President Trump batted his lashes at Vladimir Putin and then faced a backlash. Charen and Nordlinger consider NATO, useful idiots, Bill Browder, our “foe” the EU, and more.

Need to Know listeners have been hearing Mona talk about Wine Access for some weeks now.

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Great judges are made not born. Jay and Mona praise the Federalist Society for giving the nation a pool of highly qualified, conservative judges, and President Trump for appointing them. Yale Law students can’t handle it. Is Jim Jordan a victim of the deep state? Should we abolish ICE (er, no), and more.

The podcast is strummed out, over the Blue Yeti’s objections, to John Denver.

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This week, Mona’s book, “Sex Matters: How Modern Feminism Lost Touch with Science, Love, and Common Sense,” is published. Jay wants to question her about it. So he does. A conversation on crucially important subjects, ending with a song: “Love and Marriage,” by Jimmy Van Heusen and Sammy Cahn, sung (impeccably) by Dinah Shore.

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The world is bursting with issues, and, in a quick-paced ’cast, Mona and Jay discuss a few of them: family separation at the border; Trump and North Korea; and the doings of Emmanuel Macron in France. As you know, “Need to Know” begins with the Sabre Dance, which is from a Khachaturian ballet called “Gayane.” This particular episode goes out with another beloved Khachaturian piece, the Waltz from “Masquerade” (a play). Haunting and stirring bugger.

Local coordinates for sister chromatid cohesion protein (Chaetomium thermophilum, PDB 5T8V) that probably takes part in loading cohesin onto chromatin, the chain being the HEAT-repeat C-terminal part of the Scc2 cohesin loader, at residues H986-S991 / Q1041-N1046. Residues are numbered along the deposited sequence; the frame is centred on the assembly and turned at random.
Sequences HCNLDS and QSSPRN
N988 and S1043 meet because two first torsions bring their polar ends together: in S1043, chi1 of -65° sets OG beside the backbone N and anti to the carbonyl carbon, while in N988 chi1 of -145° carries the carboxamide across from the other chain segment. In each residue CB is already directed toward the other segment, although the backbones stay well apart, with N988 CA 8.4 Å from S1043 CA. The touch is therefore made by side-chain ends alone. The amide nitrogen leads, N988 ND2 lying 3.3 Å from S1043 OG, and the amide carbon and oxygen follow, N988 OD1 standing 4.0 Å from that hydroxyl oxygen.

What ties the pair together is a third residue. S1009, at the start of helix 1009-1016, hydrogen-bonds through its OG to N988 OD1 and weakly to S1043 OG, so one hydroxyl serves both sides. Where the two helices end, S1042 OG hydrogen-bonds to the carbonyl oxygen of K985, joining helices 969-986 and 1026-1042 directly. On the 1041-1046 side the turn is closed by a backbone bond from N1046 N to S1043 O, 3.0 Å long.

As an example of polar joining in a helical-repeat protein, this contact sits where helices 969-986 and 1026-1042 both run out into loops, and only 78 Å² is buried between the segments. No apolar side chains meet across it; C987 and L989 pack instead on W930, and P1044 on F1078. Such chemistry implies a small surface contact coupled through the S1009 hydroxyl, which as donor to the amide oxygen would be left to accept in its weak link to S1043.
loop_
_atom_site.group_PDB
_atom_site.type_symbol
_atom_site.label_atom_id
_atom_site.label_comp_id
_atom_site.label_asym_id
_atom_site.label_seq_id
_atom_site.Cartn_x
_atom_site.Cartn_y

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Two cropped up in the discussion — one unmentionable, the other not. Jay and Mona covered North Korea, Roseanne Barr, Samantha Bee, sarcasm on Twitter, the economy, Trey Gowdy and much more. A meaty meal!

Music from this week’s show: From Beethoven’s String Quartet No. 13 in B flat, Op. 130

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Two Megans are featured this week: the great Washington Post columnist Megan McArdle, and the newest member of the Windsor clan, Meghan Markle. The trio of McArdle, Nordlinger, and Charen tackle the welfare state, the NFL, the abortive Korea Summit, and graduation season.

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Jay and Mona catch up on the Gaza attempted invasion, the latest awful school shooting, Mattis and McCain, and the death of 3 giants.

Music from this week’s episode:  Largo from Xerxes. George Frideric Handel.

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Though neither mountain climbers nor heads of state, Mona and Jay got a chance to do a summit – the Ricochet Podcast Summit in Washington, D.C. Before an audience, they ran through a slew of issues, including the Koreas, the Nobel Peace Prize, Rudy Giuliani, movies, and books. And music. Both of them had the temerity to suggest what was the greatest pop song ever written. This podcast ends with one of the selections (a Jackson 5 number).

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There being no shortage of news to discuss, Mona and Jay wade in: the Korean Peninsula, Trump, Macron, Mulvaney, Pruitt, Cohen, Cosby, etc. There is also talk about books and movies and TV shows. And music – the podcast goes out with a snippet from one of the mightiest works ever written, Bruckner’s Symphony No. 9.